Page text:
Flashback
A look back at this day in film history
October 01
Something Wild November 7, 1986
Something Wild opens

With both downtown New York creative subculture and Wall Street flourishing in the mid-1980s, the collision of straight, hardworking men charismatic, possibly decadent women with bohemian lifestyles was a popular theme. There was Martin Scorsese’s After Hours, John Landis’s Into the Night, and, opening November 7, 1986, Jonathan Demme’s Something Wild. Jeff Daniels plays an uptight banker who cuts loose when he is “kidnapped” on a countercultural joyride with the enjoyably kooky, black-bobbed Lulu (Melanie Griffith). They two wind up playing husband and wife at her high-school reunion (a narrative device that would recur in countless movies following), and Ray Liotta provides some third-act bloodshed with his appearance as Lulu’s ex-con ex. The film is full of cameos from directors (John Sayles, John Waters), downtown scenesters (the designer Adelle Lutz), and musicians (The Feelies). Wrote Dave Kehr for the Chicago Tribune, “It has wit, originality, color, warmth and formal intelligence. It tempers its escapist dash with a touch of darkness, and for all of its playfulness, never departs from a fundamental seriousness.... Something Wild is superbly unpredictable.” The film wasn’t a huge hit — in the States it grossed just over $8 million — but the influence of this ’80 sub-genre exists in both independent and studio film to this day.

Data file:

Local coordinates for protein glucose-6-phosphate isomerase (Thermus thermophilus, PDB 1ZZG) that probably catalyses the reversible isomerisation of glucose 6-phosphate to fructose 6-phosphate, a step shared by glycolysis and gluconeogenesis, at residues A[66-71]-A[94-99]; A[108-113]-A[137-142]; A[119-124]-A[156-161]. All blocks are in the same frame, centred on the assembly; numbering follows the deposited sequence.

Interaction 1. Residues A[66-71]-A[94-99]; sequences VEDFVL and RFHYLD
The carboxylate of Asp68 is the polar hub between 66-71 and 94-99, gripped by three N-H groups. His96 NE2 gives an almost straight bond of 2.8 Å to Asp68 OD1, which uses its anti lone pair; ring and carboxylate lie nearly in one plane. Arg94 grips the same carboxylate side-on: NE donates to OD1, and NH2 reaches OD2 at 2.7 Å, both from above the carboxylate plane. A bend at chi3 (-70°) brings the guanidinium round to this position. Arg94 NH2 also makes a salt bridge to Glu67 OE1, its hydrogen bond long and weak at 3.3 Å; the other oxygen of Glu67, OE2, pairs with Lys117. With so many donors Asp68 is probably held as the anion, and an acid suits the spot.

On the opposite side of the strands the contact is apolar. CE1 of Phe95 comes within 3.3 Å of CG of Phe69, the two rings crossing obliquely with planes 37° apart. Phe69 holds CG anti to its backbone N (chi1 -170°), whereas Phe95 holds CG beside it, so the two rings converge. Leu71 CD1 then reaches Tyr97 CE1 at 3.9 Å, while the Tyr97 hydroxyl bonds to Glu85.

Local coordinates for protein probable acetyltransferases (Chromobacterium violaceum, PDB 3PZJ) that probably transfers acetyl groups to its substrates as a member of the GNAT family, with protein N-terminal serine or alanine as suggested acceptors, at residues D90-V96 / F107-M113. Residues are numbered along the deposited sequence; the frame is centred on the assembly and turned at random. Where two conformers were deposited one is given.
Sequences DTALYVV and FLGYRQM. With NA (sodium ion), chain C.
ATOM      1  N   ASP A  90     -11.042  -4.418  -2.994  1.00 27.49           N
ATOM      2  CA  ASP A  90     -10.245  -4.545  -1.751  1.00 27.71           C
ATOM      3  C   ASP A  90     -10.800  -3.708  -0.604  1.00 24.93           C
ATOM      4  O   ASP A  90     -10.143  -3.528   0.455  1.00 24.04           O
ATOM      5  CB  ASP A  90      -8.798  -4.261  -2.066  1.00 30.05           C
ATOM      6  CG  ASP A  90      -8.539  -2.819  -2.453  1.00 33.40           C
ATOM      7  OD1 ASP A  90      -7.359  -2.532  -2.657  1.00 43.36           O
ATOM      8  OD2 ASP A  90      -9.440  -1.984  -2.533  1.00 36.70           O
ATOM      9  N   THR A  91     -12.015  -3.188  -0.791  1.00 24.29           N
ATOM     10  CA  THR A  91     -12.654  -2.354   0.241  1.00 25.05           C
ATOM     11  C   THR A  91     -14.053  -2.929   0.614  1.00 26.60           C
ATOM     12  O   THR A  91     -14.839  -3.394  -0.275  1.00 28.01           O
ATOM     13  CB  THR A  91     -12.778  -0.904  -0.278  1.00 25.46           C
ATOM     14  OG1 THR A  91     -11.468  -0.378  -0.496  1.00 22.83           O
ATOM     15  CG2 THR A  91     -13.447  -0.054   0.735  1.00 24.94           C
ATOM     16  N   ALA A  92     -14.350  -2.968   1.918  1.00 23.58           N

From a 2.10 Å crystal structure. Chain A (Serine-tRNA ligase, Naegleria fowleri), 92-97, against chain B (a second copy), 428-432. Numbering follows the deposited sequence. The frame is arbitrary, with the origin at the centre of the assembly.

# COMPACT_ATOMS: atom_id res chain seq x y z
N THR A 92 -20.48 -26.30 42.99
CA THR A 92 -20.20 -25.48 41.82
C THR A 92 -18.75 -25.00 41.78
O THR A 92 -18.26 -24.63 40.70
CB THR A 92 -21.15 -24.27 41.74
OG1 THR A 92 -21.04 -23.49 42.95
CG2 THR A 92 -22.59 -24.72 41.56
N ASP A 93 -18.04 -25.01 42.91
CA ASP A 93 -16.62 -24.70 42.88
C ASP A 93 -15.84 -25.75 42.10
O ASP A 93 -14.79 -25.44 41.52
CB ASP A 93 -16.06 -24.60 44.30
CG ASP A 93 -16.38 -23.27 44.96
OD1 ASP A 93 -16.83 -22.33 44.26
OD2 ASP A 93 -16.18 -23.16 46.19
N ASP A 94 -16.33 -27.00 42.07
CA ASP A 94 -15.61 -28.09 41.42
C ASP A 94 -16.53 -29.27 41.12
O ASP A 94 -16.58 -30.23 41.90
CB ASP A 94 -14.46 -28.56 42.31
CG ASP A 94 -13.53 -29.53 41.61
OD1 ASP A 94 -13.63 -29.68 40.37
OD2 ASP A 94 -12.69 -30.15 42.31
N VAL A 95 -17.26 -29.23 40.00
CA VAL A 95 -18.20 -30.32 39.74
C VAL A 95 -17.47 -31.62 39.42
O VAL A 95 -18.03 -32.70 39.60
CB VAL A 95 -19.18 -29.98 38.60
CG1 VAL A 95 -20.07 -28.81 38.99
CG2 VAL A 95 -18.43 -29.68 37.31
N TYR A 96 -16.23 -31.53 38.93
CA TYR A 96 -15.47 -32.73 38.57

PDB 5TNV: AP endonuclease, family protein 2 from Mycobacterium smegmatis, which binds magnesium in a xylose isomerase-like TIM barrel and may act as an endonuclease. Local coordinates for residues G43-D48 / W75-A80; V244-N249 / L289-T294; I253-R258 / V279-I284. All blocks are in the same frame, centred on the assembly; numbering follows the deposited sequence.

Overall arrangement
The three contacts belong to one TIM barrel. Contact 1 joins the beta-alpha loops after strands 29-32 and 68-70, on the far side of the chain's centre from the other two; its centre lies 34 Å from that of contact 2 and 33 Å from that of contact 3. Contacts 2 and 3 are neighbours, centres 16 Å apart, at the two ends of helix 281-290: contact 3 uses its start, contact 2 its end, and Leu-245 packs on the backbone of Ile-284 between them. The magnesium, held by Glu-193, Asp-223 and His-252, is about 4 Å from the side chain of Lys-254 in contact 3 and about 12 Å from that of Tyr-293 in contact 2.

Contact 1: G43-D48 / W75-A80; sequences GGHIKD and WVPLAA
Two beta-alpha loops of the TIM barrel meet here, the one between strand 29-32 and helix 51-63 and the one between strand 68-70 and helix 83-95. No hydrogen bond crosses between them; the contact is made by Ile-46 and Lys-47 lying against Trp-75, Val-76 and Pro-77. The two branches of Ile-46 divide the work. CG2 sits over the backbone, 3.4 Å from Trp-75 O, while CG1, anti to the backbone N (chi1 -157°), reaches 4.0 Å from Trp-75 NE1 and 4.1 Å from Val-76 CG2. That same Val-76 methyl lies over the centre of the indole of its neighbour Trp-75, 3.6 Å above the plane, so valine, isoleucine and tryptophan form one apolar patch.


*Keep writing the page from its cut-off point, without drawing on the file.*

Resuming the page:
More Flashbacks
Zach Galifianakis October 1, 1969
Zach Galifianakis born

For many, Zach Galifianakis seemed to come out of nowhere in his career-defining role in the 2009 Hangover.

Read more »
October 1, 1905
The Life of Charles Peace Released

By the time Charles Peace was executed in 1879 for his many murders and robberies, he was a figure of national fascination, the subject of dozens of illustrated novels, and had even got a mention in a Sherlock Holmes story.

Read more »
October 1, 1974
A Bloody Success

While The Texas Chainsaw Massacre opened on October 1, 1974, its grim popularity kept theaters packed well after Halloween.

Read more »